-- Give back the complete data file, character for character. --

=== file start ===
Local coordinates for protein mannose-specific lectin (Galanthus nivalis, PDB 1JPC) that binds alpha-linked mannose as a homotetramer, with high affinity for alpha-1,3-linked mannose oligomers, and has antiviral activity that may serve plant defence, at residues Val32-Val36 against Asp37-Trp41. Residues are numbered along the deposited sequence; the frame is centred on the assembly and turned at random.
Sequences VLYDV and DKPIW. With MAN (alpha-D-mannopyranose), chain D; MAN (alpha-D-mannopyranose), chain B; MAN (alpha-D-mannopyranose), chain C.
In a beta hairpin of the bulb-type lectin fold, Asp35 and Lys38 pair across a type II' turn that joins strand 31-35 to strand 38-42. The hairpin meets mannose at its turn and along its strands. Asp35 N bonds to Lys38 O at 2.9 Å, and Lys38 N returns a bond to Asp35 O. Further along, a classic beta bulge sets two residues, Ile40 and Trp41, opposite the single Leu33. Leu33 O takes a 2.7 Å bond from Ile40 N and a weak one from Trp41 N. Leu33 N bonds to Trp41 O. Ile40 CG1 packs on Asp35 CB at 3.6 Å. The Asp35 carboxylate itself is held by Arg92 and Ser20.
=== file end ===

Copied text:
Local coordinates for protein mannose-specific lectin (Galanthus nivalis, PDB 1JPC) that binds alpha-linked mannose as a homotetramer, with high affinity for alpha-1,3-linked mannose oligomers, and has antiviral activity that may serve plant defence, at residues Val32-Val36 against Asp37-Trp41. Residues are numbered along the deposited sequence; the frame is centred on the assembly and turned at random.
Sequences VLYDV and DKPIW. With MAN (alpha-D-mannopyranose), chain D; MAN (alpha-D-mannopyranose), chain B; MAN (alpha-D-mannopyranose), chain C.
In a beta hairpin of the bulb-type lectin fold, Asp35 and Lys38 pair across a type II' turn that joins strand 31-35 to strand 38-42. The hairpin meets mannose at its turn and along its strands. Asp35 N bonds to Lys38 O at 2.9 Å, and Lys38 N returns a bond to Asp35 O. Further along, a classic beta bulge sets two residues, Ile40 and Trp41, opposite the single Leu33. Leu33 O takes a 2.7 Å bond from Ile40 N and a weak one from Trp41 N. Leu33 N bonds to Trp41 O. Ile40 CG1 packs on Asp35 CB at 3.6 Å. The Asp35 carboxylate itself is held by Arg92 and Ser20.